• The Mentalist - not the ending credits, but the opening teaser of "Brown Eyed Girls" has Patrick Jane and Teresa Lisbon discover a badly injured woman. Patrick Jane tells her to stay with him, but she passes away just before the brief opening logo sequence that displays that the show was "created by Bruno Heller."
    Lisbon: Jane, she's gone.
    Jane: Yeah, I know, I know. (intro, sans the normal jazzy music)
  • Mr. Robot did this after Elliot was forced to find out that his dad raped him.
  • Last Week Tonight with John Oliver: The June 7, 2020 episode dedicates the entire episode to a single topicnote  - systemic racism in American police forces. Due to the subject matter, the episode ends with a somber "That's our show. Thanks for watching. Goodnight" from John, followed by silent white-text-on-black-background credits, as opposed to the usual black-text-on-white-background credits set to the show's Instrumental Theme Tune.
  • An example with a series that has no ending credits - episodes of Kamen Rider Drive (and most other Kamen Rider series in the Heisei and Reiwa eras) typically close on an ending screen displaying a number of Transformation Trinkets before proceeding to the On the Next preview. Episode 32, in which The Hero Dies, ends on a screen displaying nothing but the series' "R" logo in shades of gray and no trinkets. Conversely, episode 33, in which he Came Back Strong, foregoes the ending screen and skips straight from the final scene to the next episode preview.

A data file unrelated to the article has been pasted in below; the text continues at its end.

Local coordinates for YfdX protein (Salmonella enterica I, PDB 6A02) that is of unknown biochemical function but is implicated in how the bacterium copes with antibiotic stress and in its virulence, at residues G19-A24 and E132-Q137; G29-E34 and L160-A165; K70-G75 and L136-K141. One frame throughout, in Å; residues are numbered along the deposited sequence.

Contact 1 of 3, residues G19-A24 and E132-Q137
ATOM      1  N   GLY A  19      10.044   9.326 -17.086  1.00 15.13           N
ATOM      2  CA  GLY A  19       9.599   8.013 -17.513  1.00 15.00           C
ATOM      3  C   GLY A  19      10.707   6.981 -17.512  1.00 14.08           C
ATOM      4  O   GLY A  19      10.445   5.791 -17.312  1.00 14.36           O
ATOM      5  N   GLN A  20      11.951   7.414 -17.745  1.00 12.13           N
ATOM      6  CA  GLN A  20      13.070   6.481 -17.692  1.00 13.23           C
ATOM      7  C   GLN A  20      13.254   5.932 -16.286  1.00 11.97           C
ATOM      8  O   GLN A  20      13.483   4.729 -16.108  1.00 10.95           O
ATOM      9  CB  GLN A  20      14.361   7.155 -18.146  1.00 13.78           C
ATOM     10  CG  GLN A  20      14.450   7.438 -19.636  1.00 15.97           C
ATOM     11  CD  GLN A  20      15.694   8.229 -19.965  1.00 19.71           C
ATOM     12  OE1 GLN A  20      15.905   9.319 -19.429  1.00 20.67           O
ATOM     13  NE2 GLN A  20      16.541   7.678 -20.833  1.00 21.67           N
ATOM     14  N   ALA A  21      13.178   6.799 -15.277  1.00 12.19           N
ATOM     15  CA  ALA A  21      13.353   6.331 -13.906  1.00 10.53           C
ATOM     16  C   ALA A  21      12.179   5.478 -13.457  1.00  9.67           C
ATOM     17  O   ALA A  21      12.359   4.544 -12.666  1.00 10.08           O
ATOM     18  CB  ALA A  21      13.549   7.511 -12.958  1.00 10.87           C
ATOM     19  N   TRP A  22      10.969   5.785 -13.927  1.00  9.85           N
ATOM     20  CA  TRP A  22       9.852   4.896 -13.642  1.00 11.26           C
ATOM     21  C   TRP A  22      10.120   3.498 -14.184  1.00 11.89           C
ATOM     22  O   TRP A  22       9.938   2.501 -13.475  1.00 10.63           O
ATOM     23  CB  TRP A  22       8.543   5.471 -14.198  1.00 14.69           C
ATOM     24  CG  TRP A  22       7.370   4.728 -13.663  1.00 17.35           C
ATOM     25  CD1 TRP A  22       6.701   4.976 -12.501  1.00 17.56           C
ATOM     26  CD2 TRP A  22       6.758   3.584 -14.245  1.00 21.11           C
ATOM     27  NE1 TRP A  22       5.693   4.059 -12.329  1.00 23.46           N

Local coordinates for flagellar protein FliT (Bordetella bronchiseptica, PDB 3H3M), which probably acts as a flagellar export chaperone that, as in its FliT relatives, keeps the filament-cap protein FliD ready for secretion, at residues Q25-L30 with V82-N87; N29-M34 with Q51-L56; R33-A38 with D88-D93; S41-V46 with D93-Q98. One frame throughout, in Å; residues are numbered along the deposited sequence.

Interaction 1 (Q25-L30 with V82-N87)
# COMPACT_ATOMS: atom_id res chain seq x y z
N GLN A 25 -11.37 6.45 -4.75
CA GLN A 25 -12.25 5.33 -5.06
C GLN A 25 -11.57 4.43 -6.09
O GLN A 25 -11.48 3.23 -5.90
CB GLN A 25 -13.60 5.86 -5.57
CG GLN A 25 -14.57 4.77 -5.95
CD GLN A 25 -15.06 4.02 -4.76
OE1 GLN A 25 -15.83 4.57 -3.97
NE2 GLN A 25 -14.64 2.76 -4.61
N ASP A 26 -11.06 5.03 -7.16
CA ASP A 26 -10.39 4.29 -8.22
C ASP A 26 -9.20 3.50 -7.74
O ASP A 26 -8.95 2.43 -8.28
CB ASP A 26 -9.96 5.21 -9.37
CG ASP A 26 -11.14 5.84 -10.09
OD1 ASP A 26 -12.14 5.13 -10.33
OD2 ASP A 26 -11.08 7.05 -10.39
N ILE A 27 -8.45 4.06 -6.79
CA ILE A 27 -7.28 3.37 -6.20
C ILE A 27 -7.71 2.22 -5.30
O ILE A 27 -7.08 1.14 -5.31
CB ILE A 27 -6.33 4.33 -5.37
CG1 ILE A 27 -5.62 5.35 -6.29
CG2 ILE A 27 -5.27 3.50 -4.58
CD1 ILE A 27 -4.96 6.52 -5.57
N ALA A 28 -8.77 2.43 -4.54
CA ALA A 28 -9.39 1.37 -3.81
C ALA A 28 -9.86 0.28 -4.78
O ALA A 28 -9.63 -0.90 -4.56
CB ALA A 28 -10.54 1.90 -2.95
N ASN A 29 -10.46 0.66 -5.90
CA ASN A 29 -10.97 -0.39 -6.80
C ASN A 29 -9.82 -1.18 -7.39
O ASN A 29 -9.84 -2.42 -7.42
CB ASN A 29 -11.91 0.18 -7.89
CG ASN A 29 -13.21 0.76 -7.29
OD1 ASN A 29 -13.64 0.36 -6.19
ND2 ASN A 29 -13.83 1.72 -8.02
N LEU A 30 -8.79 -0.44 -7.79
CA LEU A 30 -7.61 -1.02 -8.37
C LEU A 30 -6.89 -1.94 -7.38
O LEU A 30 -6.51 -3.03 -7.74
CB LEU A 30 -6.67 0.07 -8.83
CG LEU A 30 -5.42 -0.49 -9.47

Video Games 
  • In Drakengard's final ending, after defeating the Cosmic Horror, the camera shows a shot of Caim and Red, when a missile suddenly appears from the left side of the screen and obliterates them both. Cue Silent Credits on grey sky.
  • Minecraft's ending, known as the End Poem (which only plays after defeating the Ender Dragon), didn't play any ending music at all, especially in the game's 1.0 release. The poem was composed by Julian Gough, and all that is shown in the ending was a philosophical text-based dialogue scrolling in a dirt background at a very slow speed, illustrating all the accomplishments of the player while it mirrors real life. The player can then see the silent credits roll after reading the End Poem before going back to their normal world. However, in the 1.12.2 update, music finally plays during the credits.
  • NieR: Partially done at the end of Ending D, with the ending song replaced with a Music Box cover, before fading away to the very feint, ambient sounds of wind through trees and singing birds.
  • Persona 4 pulls a different version. During the bad ending, instead of the full credits set to Never More, with a showcase of various game cutscenes, the game shows a sparse white-on-black partial credits roll, set to Corridor, a far quieter, more somber tune.